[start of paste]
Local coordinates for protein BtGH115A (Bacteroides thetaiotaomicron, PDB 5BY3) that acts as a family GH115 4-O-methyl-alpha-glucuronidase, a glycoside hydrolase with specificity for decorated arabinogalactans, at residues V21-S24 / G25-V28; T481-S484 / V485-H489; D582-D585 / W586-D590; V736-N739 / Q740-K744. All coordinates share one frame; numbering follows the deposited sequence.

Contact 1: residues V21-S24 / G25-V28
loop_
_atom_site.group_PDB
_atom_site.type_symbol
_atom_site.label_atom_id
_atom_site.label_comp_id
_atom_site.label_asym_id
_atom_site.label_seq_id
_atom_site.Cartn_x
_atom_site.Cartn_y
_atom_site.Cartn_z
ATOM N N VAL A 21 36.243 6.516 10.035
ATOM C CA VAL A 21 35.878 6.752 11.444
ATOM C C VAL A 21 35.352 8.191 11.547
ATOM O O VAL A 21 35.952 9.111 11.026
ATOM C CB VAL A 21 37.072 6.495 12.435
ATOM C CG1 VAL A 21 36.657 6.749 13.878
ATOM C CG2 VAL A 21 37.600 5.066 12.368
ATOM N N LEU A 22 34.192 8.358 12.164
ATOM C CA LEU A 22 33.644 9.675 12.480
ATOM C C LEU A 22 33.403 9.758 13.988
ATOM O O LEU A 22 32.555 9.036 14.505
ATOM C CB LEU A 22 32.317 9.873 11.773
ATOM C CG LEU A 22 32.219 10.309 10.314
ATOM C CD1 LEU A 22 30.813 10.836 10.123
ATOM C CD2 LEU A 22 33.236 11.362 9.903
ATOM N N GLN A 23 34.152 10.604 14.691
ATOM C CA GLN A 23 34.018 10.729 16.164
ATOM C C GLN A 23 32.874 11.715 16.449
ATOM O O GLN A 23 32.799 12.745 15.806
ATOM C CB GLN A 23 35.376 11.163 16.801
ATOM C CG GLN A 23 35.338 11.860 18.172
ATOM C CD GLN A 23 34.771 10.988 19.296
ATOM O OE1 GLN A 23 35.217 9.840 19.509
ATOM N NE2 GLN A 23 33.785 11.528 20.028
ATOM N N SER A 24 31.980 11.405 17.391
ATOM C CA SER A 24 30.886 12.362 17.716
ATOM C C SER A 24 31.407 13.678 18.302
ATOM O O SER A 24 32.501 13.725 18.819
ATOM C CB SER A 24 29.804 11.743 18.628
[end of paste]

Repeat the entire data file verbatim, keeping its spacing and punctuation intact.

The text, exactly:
Local coordinates for protein BtGH115A (Bacteroides thetaiotaomicron, PDB 5BY3) that acts as a family GH115 4-O-methyl-alpha-glucuronidase, a glycoside hydrolase with specificity for decorated arabinogalactans, at residues V21-S24 / G25-V28; T481-S484 / V485-H489; D582-D585 / W586-D590; V736-N739 / Q740-K744. All coordinates share one frame; numbering follows the deposited sequence.

Contact 1: residues V21-S24 / G25-V28
loop_
_atom_site.group_PDB
_atom_site.type_symbol
_atom_site.label_atom_id
_atom_site.label_comp_id
_atom_site.label_asym_id
_atom_site.label_seq_id
_atom_site.Cartn_x
_atom_site.Cartn_y
_atom_site.Cartn_z
ATOM N N VAL A 21 36.243 6.516 10.035
ATOM C CA VAL A 21 35.878 6.752 11.444
ATOM C C VAL A 21 35.352 8.191 11.547
ATOM O O VAL A 21 35.952 9.111 11.026
ATOM C CB VAL A 21 37.072 6.495 12.435
ATOM C CG1 VAL A 21 36.657 6.749 13.878
ATOM C CG2 VAL A 21 37.600 5.066 12.368
ATOM N N LEU A 22 34.192 8.358 12.164
ATOM C CA LEU A 22 33.644 9.675 12.480
ATOM C C LEU A 22 33.403 9.758 13.988
ATOM O O LEU A 22 32.555 9.036 14.505
ATOM C CB LEU A 22 32.317 9.873 11.773
ATOM C CG LEU A 22 32.219 10.309 10.314
ATOM C CD1 LEU A 22 30.813 10.836 10.123
ATOM C CD2 LEU A 22 33.236 11.362 9.903
ATOM N N GLN A 23 34.152 10.604 14.691
ATOM C CA GLN A 23 34.018 10.729 16.164
ATOM C C GLN A 23 32.874 11.715 16.449
ATOM O O GLN A 23 32.799 12.745 15.806
ATOM C CB GLN A 23 35.376 11.163 16.801
ATOM C CG GLN A 23 35.338 11.860 18.172
ATOM C CD GLN A 23 34.771 10.988 19.296
ATOM O OE1 GLN A 23 35.217 9.840 19.509
ATOM N NE2 GLN A 23 33.785 11.528 20.028
ATOM N N SER A 24 31.980 11.405 17.391
ATOM C CA SER A 24 30.886 12.362 17.716
ATOM C C SER A 24 31.407 13.678 18.302
ATOM O O SER A 24 32.501 13.725 18.819
ATOM C CB SER A 24 29.804 11.743 18.628